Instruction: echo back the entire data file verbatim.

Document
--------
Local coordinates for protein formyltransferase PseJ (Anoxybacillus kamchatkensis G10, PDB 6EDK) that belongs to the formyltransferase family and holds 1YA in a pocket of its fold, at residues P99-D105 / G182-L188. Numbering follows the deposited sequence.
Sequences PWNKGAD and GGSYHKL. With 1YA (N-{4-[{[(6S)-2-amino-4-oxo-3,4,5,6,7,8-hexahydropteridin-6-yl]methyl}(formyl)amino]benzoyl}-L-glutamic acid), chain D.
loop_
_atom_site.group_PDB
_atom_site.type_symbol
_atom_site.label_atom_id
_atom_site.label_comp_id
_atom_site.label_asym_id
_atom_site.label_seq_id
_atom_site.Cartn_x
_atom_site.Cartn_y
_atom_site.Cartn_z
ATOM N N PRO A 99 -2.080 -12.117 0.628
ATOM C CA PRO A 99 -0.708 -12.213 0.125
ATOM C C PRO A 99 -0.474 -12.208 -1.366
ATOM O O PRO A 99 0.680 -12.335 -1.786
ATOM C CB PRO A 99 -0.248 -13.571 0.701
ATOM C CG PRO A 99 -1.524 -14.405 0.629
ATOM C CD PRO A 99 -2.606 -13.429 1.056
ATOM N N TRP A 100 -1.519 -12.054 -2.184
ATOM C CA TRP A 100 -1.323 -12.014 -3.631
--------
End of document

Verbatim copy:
Local coordinates for protein formyltransferase PseJ (Anoxybacillus kamchatkensis G10, PDB 6EDK) that belongs to the formyltransferase family and holds 1YA in a pocket of its fold, at residues P99-D105 / G182-L188. Numbering follows the deposited sequence.
Sequences PWNKGAD and GGSYHKL. With 1YA (N-{4-[{[(6S)-2-amino-4-oxo-3,4,5,6,7,8-hexahydropteridin-6-yl]methyl}(formyl)amino]benzoyl}-L-glutamic acid), chain D.
loop_
_atom_site.group_PDB
_atom_site.type_symbol
_atom_site.label_atom_id
_atom_site.label_comp_id
_atom_site.label_asym_id
_atom_site.label_seq_id
_atom_site.Cartn_x
_atom_site.Cartn_y
_atom_site.Cartn_z
ATOM N N PRO A 99 -2.080 -12.117 0.628
ATOM C CA PRO A 99 -0.708 -12.213 0.125
ATOM C C PRO A 99 -0.474 -12.208 -1.366
ATOM O O PRO A 99 0.680 -12.335 -1.786
ATOM C CB PRO A 99 -0.248 -13.571 0.701
ATOM C CG PRO A 99 -1.524 -14.405 0.629
ATOM C CD PRO A 99 -2.606 -13.429 1.056
ATOM N N TRP A 100 -1.519 -12.054 -2.184
ATOM C CA TRP A 100 -1.323 -12.014 -3.631